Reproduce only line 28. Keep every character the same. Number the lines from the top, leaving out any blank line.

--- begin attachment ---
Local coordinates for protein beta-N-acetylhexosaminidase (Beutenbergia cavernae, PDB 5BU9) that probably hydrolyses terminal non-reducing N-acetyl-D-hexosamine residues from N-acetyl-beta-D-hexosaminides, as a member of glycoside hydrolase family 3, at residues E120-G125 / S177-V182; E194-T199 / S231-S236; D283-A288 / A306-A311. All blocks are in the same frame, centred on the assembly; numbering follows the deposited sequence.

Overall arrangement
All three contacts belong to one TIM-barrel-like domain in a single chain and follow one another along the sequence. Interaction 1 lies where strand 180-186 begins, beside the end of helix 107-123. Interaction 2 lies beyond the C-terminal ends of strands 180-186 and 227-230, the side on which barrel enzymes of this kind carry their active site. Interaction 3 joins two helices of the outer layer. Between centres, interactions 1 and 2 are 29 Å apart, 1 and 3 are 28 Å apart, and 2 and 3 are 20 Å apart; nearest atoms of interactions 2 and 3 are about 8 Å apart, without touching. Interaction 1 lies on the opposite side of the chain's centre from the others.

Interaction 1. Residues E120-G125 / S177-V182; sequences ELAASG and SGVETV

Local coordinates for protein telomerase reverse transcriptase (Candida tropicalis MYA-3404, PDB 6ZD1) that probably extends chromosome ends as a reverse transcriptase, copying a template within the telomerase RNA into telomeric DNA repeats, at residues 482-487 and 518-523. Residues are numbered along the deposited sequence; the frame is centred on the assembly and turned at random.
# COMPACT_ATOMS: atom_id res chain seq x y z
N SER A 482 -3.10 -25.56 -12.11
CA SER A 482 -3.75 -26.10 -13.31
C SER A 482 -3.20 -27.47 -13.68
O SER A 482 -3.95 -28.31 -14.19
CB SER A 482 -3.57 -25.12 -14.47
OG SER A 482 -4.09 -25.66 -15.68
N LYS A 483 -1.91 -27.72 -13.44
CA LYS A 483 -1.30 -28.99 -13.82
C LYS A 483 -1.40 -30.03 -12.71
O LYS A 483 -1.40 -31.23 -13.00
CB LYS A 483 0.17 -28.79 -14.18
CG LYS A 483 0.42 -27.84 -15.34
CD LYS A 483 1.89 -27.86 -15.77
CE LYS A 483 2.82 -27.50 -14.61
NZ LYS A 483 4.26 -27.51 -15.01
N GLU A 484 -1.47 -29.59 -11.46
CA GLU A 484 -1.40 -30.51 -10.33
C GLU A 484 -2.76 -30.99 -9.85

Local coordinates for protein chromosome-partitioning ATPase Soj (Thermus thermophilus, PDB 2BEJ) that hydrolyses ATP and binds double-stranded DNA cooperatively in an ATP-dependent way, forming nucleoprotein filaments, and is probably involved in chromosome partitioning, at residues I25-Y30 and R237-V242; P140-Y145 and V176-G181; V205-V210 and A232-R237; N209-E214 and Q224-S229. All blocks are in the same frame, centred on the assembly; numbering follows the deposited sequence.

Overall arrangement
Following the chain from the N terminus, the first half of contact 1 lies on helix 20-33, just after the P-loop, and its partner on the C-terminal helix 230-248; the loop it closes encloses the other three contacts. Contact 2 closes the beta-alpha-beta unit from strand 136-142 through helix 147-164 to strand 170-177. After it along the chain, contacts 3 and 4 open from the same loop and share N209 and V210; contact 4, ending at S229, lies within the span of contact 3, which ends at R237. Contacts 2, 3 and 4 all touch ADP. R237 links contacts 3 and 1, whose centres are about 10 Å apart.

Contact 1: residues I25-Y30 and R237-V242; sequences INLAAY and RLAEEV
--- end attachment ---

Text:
Contact 1: residues I25-Y30 and R237-V242; sequences INLAAY and RLAEEV